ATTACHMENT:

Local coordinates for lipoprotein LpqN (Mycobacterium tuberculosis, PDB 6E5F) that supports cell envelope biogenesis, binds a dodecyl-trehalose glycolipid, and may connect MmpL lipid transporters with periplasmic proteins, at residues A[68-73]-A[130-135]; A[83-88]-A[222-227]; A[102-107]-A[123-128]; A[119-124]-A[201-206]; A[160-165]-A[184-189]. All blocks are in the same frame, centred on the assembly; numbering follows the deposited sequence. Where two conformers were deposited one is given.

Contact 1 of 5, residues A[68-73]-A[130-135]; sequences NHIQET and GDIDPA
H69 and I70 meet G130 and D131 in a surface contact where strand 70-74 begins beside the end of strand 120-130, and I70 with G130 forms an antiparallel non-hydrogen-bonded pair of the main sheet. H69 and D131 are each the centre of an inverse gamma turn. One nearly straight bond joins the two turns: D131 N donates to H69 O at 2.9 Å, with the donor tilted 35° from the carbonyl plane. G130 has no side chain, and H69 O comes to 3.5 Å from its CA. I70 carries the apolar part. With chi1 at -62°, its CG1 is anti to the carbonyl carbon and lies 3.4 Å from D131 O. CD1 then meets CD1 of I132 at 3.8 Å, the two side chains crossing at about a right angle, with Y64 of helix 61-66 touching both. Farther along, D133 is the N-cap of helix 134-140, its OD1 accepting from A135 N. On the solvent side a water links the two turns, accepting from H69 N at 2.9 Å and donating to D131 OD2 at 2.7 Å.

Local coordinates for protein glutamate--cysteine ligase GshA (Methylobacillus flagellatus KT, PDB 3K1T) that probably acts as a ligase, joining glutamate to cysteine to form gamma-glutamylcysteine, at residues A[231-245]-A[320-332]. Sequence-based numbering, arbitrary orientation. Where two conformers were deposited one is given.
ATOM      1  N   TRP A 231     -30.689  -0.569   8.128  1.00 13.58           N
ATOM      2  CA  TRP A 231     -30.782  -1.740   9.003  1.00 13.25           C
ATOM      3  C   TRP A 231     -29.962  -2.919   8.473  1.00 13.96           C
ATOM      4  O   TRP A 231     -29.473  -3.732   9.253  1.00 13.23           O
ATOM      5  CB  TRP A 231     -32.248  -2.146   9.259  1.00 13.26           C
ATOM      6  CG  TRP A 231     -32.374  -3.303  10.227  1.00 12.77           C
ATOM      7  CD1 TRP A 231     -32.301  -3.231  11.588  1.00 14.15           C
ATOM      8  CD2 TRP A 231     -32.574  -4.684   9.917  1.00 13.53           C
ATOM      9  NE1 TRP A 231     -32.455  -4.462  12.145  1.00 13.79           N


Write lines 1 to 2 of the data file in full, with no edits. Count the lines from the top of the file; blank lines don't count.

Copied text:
Local coordinates for lipoprotein LpqN (Mycobacterium tuberculosis, PDB 6E5F) that supports cell envelope biogenesis, binds a dodecyl-trehalose glycolipid, and may connect MmpL lipid transporters with periplasmic proteins, at residues A[68-73]-A[130-135]; A[83-88]-A[222-227]; A[102-107]-A[123-128]; A[119-124]-A[201-206]; A[160-165]-A[184-189]. All blocks are in the same frame, centred on the assembly; numbering follows the deposited sequence. Where two conformers were deposited one is given.

Contact 1 of 5, residues A[68-73]-A[130-135]; sequences NHIQET and GDIDPA